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Side effect for tonic water with quinine

Updated March 23, 2017

Most brands of tonic water contain quinine, a substance that is used to treat malaria by killing the parasite that causes it. Quinine has been used since the seventeenth century to treat malaria.

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Malaria treatment

For malaria treatment, up to 648 mg of quinine is taken every eight hours for a week. In comparison, tonic water contains a very small amount of quinine. There are around 20 mg of quinine in an 235ml (8 fluid-oz.) glass of tonic water.

Tonic water safety

The amount of quinine in tonic water is usually safe, just like the caffeine in coffee or tea. People who are sensitive or allergic to mefloquine, quinidine, or quinine may experience side effects.

Common side effects

Excessively drinking tonic water may cause diarrhoea, nausea, stomach cramps, vomiting, and restlessness. These side effects may be made worse when tonic water is paired with alcohol.


Anyone who has an allergic reaction after drinking tonic water should stop consuming it. Allergic reactions include rash, itching, hives, difficulty breathing, and swelling of the mouth, face, lips, or tongue.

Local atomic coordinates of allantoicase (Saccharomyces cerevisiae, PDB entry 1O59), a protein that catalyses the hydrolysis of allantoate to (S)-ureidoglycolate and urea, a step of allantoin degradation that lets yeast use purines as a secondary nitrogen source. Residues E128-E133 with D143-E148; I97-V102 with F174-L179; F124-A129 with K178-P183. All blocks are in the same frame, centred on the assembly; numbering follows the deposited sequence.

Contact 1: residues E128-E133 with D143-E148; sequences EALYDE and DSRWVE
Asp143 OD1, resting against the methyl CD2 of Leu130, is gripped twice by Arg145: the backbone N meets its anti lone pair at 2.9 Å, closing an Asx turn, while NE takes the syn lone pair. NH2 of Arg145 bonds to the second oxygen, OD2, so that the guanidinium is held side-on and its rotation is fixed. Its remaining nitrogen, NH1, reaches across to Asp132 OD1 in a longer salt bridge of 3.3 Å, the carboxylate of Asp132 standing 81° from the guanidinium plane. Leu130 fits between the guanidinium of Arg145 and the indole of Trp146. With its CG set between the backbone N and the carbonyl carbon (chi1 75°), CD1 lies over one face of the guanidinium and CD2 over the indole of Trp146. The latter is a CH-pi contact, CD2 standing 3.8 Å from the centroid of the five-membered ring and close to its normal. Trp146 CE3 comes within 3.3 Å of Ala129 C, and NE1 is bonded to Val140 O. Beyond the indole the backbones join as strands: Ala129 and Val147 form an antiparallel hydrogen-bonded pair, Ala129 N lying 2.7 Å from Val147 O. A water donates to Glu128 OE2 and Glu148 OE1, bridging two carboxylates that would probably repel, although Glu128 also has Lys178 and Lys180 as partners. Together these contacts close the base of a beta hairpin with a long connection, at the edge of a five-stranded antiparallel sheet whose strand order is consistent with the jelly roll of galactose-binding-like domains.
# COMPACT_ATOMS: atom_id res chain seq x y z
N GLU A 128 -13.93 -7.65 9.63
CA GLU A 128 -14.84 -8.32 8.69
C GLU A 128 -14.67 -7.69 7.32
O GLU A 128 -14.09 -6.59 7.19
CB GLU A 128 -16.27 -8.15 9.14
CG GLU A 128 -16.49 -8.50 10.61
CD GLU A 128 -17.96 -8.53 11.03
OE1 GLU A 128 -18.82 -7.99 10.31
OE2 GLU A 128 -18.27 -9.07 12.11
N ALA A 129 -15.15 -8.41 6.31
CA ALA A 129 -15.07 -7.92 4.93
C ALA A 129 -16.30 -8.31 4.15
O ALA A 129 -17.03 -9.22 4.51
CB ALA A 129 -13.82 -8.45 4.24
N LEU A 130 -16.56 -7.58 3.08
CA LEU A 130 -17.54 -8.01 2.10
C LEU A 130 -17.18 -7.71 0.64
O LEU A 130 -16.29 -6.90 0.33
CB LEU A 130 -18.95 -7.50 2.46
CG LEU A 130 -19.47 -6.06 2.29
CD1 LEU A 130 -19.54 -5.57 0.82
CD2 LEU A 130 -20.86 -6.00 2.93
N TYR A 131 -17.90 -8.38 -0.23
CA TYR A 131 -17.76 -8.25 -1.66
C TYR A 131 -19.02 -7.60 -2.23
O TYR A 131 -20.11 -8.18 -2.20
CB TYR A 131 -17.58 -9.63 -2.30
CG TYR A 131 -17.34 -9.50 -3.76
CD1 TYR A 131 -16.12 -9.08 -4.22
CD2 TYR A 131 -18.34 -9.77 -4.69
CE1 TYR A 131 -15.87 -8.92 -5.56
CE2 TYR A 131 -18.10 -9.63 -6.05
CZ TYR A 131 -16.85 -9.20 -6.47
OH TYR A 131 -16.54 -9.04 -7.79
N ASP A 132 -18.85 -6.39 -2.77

There is a risk that the quinine in tonic water may interact with blood thinners, antifungals, and heart medications. Always consult your pharmacist or doctor to assess this risk if you take these medications.


This information is not a substitute for medical advice. If you experience unpleasant or dangerous symptoms after consuming tonic water, seek medical help immediately.

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About the Author

Kevin Boone is a current student at Chattanooga College and graduated from Pellissippi State in 2000 with an associate degree in electrical engineering. He has written safety-related procedures and documents for organizing power system components and holds his A+ Certification for Computers.

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